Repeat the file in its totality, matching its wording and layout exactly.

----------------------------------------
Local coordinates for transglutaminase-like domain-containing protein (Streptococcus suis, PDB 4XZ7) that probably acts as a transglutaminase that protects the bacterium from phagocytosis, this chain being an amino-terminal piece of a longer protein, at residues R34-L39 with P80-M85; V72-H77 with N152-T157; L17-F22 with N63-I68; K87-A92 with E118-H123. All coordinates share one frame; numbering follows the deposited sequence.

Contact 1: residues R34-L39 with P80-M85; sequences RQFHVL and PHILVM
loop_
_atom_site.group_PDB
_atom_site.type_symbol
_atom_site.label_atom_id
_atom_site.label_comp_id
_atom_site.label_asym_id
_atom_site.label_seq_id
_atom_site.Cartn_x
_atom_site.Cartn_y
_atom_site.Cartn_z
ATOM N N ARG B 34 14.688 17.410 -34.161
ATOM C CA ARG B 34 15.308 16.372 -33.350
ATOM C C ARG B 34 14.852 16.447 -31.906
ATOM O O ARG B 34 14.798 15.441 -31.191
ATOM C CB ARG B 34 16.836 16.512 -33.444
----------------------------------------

Local coordinates for transglutaminase-like domain-containing protein (Streptococcus suis, PDB 4XZ7) that probably acts as a transglutaminase that protects the bacterium from phagocytosis, this chain being an amino-terminal piece of a longer protein, at residues R34-L39 with P80-M85; V72-H77 with N152-T157; L17-F22 with N63-I68; K87-A92 with E118-H123. All coordinates share one frame; numbering follows the deposited sequence.

Contact 1: residues R34-L39 with P80-M85; sequences RQFHVL and PHILVM
loop_
_atom_site.group_PDB
_atom_site.type_symbol
_atom_site.label_atom_id
_atom_site.label_comp_id
_atom_site.label_asym_id
_atom_site.label_seq_id
_atom_site.Cartn_x
_atom_site.Cartn_y
_atom_site.Cartn_z
ATOM N N ARG B 34 14.688 17.410 -34.161
ATOM C CA ARG B 34 15.308 16.372 -33.350
ATOM C C ARG B 34 14.852 16.447 -31.906
ATOM O O ARG B 34 14.798 15.441 -31.191
ATOM C CB ARG B 34 16.836 16.512 -33.444